The poetry of science

This article is an updated and abridged version of an article which Anne originally wrote for Nature Reviews Microbiology titled ‘The Poetry of Science’. It is reproduced here with their permission.

In 2005 I took part in an experiment in which I was the experimental animal.

I was awarded a National Endowment for Science, Technology and the Arts (NESTA) Dream Time fellowship that gave me the opportunity to take a sabbatical from science and spend a year in the School of Literature and Creative Writing at the University of East Anglia.

At the time I had a keen interest in creative writing and had written a few short stories. This was a formidable (but ultimately thrilling) challenge.

My sister Jane (now Vice-President of Research and Development at MedImmune) and I are products of the most extreme form of specialism.

Our parents were both literature specialists and met through a mutual interest in the Victorian writer and critic Walter Pater. We grew up in a house full of books on literature, history and art. I really enjoyed creative writing, but the constraints of the school curriculum forced me to make a choice and I became a scientist.

My current research interests focus on the function and synthesis of natural products and the evolution of metabolic diversity in plants.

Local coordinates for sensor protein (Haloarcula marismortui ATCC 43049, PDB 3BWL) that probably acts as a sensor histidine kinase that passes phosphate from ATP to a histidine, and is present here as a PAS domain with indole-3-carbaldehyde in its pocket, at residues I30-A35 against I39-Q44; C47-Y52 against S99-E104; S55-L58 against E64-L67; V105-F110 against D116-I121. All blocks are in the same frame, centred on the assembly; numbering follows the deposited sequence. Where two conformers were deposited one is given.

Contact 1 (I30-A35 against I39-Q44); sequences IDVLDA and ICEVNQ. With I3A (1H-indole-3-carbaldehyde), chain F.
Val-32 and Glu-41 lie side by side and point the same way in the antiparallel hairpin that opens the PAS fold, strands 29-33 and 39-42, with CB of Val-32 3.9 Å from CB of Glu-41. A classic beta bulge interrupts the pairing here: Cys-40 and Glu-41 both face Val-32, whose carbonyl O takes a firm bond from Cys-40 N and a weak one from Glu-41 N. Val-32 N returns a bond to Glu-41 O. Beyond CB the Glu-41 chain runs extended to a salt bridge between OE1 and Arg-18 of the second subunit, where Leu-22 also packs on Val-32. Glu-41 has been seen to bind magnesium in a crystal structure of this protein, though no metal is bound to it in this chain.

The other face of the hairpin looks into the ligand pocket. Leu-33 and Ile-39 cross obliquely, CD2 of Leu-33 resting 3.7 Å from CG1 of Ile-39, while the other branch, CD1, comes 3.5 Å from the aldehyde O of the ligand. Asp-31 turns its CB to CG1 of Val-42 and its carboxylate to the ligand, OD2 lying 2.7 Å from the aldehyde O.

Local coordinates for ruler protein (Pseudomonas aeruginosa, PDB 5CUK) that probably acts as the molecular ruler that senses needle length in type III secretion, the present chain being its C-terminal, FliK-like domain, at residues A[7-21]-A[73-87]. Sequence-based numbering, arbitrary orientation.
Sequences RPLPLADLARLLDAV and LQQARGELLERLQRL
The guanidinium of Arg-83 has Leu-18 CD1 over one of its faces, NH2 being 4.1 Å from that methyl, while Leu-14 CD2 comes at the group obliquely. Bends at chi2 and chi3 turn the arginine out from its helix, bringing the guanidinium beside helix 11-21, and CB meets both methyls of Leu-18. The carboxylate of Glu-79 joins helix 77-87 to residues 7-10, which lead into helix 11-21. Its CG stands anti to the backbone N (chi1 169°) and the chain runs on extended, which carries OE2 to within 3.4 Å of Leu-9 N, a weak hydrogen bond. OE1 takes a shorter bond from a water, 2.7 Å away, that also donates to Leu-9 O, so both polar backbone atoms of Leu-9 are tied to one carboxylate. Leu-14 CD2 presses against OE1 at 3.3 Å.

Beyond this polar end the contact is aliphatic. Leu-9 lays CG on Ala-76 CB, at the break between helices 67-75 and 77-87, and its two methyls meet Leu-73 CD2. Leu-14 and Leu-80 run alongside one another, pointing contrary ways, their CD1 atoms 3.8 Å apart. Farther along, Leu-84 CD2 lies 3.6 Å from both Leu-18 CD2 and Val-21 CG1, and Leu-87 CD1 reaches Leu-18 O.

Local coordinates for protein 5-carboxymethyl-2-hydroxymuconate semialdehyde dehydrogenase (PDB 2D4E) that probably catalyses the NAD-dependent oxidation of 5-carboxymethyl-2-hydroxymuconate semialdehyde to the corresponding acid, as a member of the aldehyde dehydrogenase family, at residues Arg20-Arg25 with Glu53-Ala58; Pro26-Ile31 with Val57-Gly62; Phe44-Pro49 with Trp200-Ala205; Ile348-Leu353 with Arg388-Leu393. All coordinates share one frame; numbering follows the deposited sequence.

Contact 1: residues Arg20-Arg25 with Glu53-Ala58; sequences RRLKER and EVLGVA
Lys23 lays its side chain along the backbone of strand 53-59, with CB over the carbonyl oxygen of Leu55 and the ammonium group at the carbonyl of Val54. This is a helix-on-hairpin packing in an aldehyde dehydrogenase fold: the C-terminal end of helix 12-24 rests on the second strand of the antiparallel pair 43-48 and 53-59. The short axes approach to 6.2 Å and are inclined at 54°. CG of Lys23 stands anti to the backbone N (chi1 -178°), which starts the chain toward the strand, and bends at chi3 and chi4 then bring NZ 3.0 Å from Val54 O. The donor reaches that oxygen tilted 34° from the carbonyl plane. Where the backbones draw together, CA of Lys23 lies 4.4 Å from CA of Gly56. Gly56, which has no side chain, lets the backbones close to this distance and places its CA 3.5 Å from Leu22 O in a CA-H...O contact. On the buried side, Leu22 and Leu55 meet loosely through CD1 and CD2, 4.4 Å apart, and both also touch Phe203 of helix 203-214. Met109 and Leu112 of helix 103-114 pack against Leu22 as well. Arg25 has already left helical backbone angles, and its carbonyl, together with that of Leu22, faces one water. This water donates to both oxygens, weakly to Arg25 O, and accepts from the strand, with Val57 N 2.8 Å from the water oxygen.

Most scientists write primarily for other scientists within their field, and work written by biologists is not necessarily accessible to scientists that work in other disciplines such as chemistry or physics.

Even articles in popular science magazines have a rather restricted audience. How many of you, for example, are excited by the title of one of our Science papers, ‘Metabolic diversification – independent assembly of operon-like gene clusters in different plants’? Specialism is evident, even among scientists.

Scientific writing requires absolute clarity and depends on a specialised vocabulary. This ‘short-hand’ vocabulary is essential for effective communication within subgroups of experts in particular areas. However it can lead to the establishment of barriers, both between specialists and other scientists, and between scientists and the outside world.